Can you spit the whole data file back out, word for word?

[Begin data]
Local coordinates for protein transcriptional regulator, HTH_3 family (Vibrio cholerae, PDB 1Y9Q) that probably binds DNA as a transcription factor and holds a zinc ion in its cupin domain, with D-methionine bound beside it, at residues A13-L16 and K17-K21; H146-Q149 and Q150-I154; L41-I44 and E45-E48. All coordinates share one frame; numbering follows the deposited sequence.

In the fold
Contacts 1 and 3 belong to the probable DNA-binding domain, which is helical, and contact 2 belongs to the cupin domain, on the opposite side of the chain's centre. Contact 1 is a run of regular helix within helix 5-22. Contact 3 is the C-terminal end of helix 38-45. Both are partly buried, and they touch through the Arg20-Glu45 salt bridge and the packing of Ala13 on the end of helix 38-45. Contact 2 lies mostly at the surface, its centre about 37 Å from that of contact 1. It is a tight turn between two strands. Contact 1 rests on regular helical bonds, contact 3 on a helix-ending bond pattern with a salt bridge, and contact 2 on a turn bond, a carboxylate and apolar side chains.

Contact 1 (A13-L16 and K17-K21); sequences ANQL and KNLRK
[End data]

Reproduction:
Local coordinates for protein transcriptional regulator, HTH_3 family (Vibrio cholerae, PDB 1Y9Q) that probably binds DNA as a transcription factor and holds a zinc ion in its cupin domain, with D-methionine bound beside it, at residues A13-L16 and K17-K21; H146-Q149 and Q150-I154; L41-I44 and E45-E48. All coordinates share one frame; numbering follows the deposited sequence.

In the fold
Contacts 1 and 3 belong to the probable DNA-binding domain, which is helical, and contact 2 belongs to the cupin domain, on the opposite side of the chain's centre. Contact 1 is a run of regular helix within helix 5-22. Contact 3 is the C-terminal end of helix 38-45. Both are partly buried, and they touch through the Arg20-Glu45 salt bridge and the packing of Ala13 on the end of helix 38-45. Contact 2 lies mostly at the surface, its centre about 37 Å from that of contact 1. It is a tight turn between two strands. Contact 1 rests on regular helical bonds, contact 3 on a helix-ending bond pattern with a salt bridge, and contact 2 on a turn bond, a carboxylate and apolar side chains.

Contact 1 (A13-L16 and K17-K21); sequences ANQL and KNLRK